Choice and Special Education

Marcus Winters has an excellent new study on charter schools and special education.  Why are there large gaps between the percentages of students classified as disabled in charter and traditional public schools?  A large part of the explanation — about 80% of the difference — can be explained by the fact that charters are just less likely to classify students as disabled and more likely to declassify them.  That is, charters have students with almost the same distribution of true disabilities as found in traditional public schools, they just don’t put labels on as many of them.  Here’s how Marcus put it:

The gap in special education rates between charter and traditional public schools grows considerably as students progress from kindergarten through third grade. A large part (80 percent) of the growth in this gap over time is that charter schools are less likely than district schools to classify students as in need of special education services and more likely to declassify them….

…the results do not suggest that charter schools are refusing to admit or are pushing out students with special needs. In fact, more students with previously identified disabilities enter charter schools than exit them as they progress through elementary grade levels…

By far, the most substantial growth in the special education gap occurs in the least severe category, that of specific learning disability. Rates of classification in what might be considered the more severe (and less subjective) categories of special education—autism, speech or language impairment, or intellectual disability—remain quite similar in charter and traditional public schools over time.

So… charter schools are not taking on students with dramatically different true disabilities; the traditional public schools are just more strongly inclined to classify the same kind of student as disabled.  And the traditional public schools mostly do this in the more subjective categories of disability, like specific learning disability.

These findings follow the same pattern as what Patrick Wolf, David Fleming, and John Witte discovered with special education and private schools participating in Milwaukee’s voucher program.  Schools of choice appear to be open to students with disabilities but aren’t as bureaucratically inclined to label students as disabled as are traditional public schools.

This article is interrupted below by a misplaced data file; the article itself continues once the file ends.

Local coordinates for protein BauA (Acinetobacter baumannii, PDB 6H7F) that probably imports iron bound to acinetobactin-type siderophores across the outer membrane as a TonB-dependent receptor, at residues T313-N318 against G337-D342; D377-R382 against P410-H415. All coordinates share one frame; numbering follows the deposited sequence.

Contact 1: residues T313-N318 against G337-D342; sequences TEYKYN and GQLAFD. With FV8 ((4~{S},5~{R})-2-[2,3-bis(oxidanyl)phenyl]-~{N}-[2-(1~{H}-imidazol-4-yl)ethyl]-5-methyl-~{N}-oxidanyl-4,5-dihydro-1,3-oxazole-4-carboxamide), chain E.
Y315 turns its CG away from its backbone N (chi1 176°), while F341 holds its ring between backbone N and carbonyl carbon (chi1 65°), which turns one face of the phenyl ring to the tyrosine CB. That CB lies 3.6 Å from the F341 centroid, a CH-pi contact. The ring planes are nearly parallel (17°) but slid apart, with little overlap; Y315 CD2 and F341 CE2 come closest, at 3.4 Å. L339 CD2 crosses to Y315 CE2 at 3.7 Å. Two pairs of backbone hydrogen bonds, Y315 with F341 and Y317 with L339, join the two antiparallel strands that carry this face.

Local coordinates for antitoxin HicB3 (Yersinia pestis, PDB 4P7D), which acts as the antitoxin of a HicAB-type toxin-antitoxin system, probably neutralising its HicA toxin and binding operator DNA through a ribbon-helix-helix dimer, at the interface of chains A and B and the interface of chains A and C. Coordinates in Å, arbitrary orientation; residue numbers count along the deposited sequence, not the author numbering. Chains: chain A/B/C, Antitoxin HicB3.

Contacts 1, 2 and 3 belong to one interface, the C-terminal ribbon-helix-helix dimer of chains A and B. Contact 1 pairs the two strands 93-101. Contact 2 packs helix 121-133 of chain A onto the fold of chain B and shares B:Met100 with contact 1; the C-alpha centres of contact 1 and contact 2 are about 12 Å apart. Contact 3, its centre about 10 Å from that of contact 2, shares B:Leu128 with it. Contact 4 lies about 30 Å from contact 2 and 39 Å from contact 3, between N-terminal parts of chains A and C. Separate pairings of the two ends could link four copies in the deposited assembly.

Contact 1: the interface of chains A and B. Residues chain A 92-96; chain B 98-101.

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9 Responses to Choice and Special Education

  1. RazorbackGuru says:

    But why do charters use labels less? Are traditional public schools funded in a different way than charters that motivates them to use more labels, or is it a matter of the charters not wanting to provide special education services to students with a less severe disability?

    • Good question. It appears that traditional public schools may be bureaucratically structured to over-identify mild disabilities. In addition, more effective instruction may obviate the perceived need to identify students as disabled.

  2. Greg Forster says:

    Here’s a study Jay and I did finding evidence that funding incentives raise special ed labeling rates in district schools. Other studies have found similar results.

    http://www.manhattan-institute.org/html/cr_32.htm

  3. […] Choice and Special Education | Jay P. Greene’s Blog. […]

  4. […] study of Milwaukee charters found similar results, writes Jay Greene. Charters there also were less likely to classify students as learning disabled. He thinks funding incentives are driving special ed […]

  5. Why the special ed gap? Because public school folk are too quick to label kids that require slightly different treatment than the rest. I’m really glad to hear that charter schools are not following this trend.

    • denbeck says:

      I guess what I am wondering is if charters who get the same incentive display the same labeling behaviors? Thanks for the links to the lit review…

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